A Mindful Approach to Being a Modern-Day Omnivore
Mindfulness and meat-eating don’t appear to go hand-in-hand. But as someone who tries their darndest to infuse mindfulness into everything they do, I’m convinced that being a vegetarian or vegan isn’t the only approach to an eco-conscious diet.
To eat, or not to eat?
It’s a diffucult question for myself and countless others (perhaps not the average elephant, but we’re out there). Here’s what I’ve gathered about carnivory from Ecology courses, elephant journal posts, and speakers who discuss the subject:
The government subsidizes our food (the stuff that’s conventionally grown that is, not organic food, but I won’t get heated over that right now). As a result, we can go into the store and buy meat for, say, as little as $1 per pound if you’re just going to the local supermarket.
What is troubling about government subsidies is that it makes meat seem far more accessible than it actually is. A great deal of money and natural resources — not to mention the not entirely commodifiable value of an animal’s life, are all necessary in order to make meat widely available.
In order for that beef or chicken, pork or bison to make its way into our shopping carts the animal had to first be supported by tons upon tons of grain and water. This system is incredibly demanding of our natural resources, and is actually a very inefficient (see the ecological pyramid) way to feed our society. I’ll paraphrase the ecological argument here, and use simple, somewhat approximate numbers for clarity’s sake:
It takes 10,000 kg of wheat to produce 1,000 kg of beef, which sustains 100 kg of humans (roughly 15 adults)
[This system requires 10 acres of land.]
An alternative model that removes livestock completely from the equation looks like this:
1,000 kg of wheat supports 100 kg of humans (roughly 15 adults)
[This system requires just 1 acre of land.]
You’ll notice that the same number of people is fed with just a fraction of the amount of grain that it would require if these same people were eating meat.
As we move from one level of the food chain to the next, only 10% of the available energy will transfer. The available energy gets diluted when it has to travel through yet another link of the food chain. To compensate for this energy loss, we would have to consume 10 times the amount of meat in order to acquire the same level of energy.
I don’t cite these systems to wholly discourage people from eating meat. I myself am clearly neither vegetarian nor vegan. But, I was told that a good way to mitigate my meat-consumption (for those of us who can’t just quit cold turkey) is to eat locally-raised meat one or two times a week. So, adopting this method, I’m able to enjoy barbecues with friends while still doing my very small part for sustainability. Who knows, maybe someday my one or two times per week will become one or two times per month, and so on. As long as I can continue to afford it…which brings us to cost.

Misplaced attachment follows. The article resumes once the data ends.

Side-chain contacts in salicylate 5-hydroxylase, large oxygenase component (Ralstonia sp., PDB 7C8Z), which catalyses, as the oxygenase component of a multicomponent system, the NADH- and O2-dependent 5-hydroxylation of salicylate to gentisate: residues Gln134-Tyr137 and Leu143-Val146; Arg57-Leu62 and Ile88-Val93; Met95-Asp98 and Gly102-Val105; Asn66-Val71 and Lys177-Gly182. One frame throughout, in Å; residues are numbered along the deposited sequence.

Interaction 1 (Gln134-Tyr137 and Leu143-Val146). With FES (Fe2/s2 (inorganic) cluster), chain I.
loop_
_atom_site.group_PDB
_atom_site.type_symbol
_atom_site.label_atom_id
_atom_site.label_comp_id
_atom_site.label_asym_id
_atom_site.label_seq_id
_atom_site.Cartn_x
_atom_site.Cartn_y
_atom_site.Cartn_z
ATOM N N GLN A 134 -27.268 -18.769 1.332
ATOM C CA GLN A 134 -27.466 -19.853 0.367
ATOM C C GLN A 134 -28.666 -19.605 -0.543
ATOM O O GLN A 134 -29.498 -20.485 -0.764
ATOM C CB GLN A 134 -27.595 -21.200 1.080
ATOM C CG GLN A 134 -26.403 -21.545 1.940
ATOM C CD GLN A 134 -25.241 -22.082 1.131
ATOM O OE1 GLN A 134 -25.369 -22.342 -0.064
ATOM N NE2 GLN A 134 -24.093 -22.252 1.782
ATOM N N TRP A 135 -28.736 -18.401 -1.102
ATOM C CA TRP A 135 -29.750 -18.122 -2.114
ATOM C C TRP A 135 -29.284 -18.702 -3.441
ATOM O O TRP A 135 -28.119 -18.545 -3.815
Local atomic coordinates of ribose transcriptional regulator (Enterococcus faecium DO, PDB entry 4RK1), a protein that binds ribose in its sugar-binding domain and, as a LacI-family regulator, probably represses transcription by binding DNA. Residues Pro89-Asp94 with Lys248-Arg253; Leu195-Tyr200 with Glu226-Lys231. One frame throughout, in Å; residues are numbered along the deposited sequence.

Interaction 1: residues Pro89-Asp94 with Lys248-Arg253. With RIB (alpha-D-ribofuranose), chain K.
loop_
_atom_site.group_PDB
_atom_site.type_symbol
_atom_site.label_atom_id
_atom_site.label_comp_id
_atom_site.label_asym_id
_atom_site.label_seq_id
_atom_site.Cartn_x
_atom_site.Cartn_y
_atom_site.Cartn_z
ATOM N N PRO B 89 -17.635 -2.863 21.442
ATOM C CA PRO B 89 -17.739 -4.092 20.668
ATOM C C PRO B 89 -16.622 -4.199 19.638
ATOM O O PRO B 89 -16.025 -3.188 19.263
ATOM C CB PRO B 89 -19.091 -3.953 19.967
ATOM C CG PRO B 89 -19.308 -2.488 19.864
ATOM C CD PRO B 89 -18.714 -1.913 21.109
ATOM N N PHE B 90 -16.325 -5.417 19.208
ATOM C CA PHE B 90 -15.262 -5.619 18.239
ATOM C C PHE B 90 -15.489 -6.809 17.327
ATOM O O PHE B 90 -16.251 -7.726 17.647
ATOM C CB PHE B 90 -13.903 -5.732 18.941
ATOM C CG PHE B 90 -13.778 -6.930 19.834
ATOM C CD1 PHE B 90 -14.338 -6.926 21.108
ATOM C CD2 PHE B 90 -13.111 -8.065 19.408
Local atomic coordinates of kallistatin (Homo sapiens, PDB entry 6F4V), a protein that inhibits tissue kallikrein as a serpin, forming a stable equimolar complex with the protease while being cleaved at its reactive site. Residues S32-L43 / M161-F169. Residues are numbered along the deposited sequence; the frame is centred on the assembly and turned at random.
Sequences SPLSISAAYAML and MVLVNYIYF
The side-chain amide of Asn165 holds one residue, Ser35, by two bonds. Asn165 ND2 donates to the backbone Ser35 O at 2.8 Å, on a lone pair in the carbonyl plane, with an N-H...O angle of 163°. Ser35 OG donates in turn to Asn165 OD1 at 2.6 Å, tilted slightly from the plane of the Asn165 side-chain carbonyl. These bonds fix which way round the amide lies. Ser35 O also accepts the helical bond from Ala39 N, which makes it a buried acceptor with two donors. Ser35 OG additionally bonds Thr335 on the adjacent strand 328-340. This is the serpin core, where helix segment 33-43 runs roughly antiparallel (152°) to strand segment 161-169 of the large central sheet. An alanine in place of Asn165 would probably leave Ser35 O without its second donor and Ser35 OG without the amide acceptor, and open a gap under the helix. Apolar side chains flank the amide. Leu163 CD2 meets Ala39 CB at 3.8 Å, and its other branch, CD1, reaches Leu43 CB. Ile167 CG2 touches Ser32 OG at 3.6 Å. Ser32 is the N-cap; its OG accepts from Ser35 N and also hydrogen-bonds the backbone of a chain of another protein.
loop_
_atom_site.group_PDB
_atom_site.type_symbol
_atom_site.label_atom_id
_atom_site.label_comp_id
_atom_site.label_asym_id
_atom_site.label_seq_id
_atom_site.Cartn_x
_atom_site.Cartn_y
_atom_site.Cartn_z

After the animals are raised, they must be “harvested” in order to get to market – be it a local one or big-box grocery. I won’t beat a dead horse here (pardon the pun) by dwelling on the conditions under which some animals are raised for human consumption. But I will say that in worst cases, animals are raised and slaughtered in inhumane and unsanitary conditions, and some few instances, they are not.
Once the animal (I guess we can call it “meat” at this point) is in the hands of your friendly grocer, you’re going to want to look at the different cuts, compare prices, and so forth. What is important to note at this stage is that the entire process of raising and harvesting cattle is subsidized by the government, and so you’re not actually paying the full cost of raising, harvesting, and shipping the animal.
This raises the question of, “how much meat would people eat if we had to pay the actual cost of it?”
I can throw together a quick dinner when steaks are on sale for $1.99 a pound – I might even stock up, and eat steak a few nights that week. But there’s no way I could justify eating meat with such frequency if I were paying its actual per pound cost, which is something like $20. Take a moment to picture your last food bill with this slight price adjustment (Vegs, you can use this time just to take a deep breath or snack on some kale).
If meat was sold at its actual per pound cost, we would be eating much less of it – it would be a luxury item.
As it stands now, selling an animal’s meat for pennies is just downright disrespectful. Because the question is, all things considered, would you pay for meat at its actual cost? I know you’d pay $1.99 for a few pounds of ground beef, but would you pay $20? If you aren’t willing to pay that much, then perhaps you don’t really need as much meat in your diet as you’ve grown accustomed to having.
For the sake of contrast, Native American Buffalo herders harvest buffalo for survival, but according to tradition, they follow strict slaughtering practices and don’t harvest more than they truly need. The indigenous people value that the animal they are harvesting is part of a herd, and part of a family within that herd. While killing the buffalo is part of a necessary symbiotic relationship, they recognize that the animal holds great spiritual value just as any human being does.
A recent post stated that eating low-grade meat several times a week isn’t very good for the environment, and it isn’t very good for you either. From barnyard to basket to backyard barbecue, the best thing to do is to recognize the reality that another being had to die so that you could eat, and respect that. Do so by buying locally, loosening up the old wallet and paying more, and eating slightly less meat.
Sasha Aronson has a degree in Literature from Colby College. She has worked for publishers in the Big Apple, but prefers living mindfully and adventurously in Boulder, Colorado.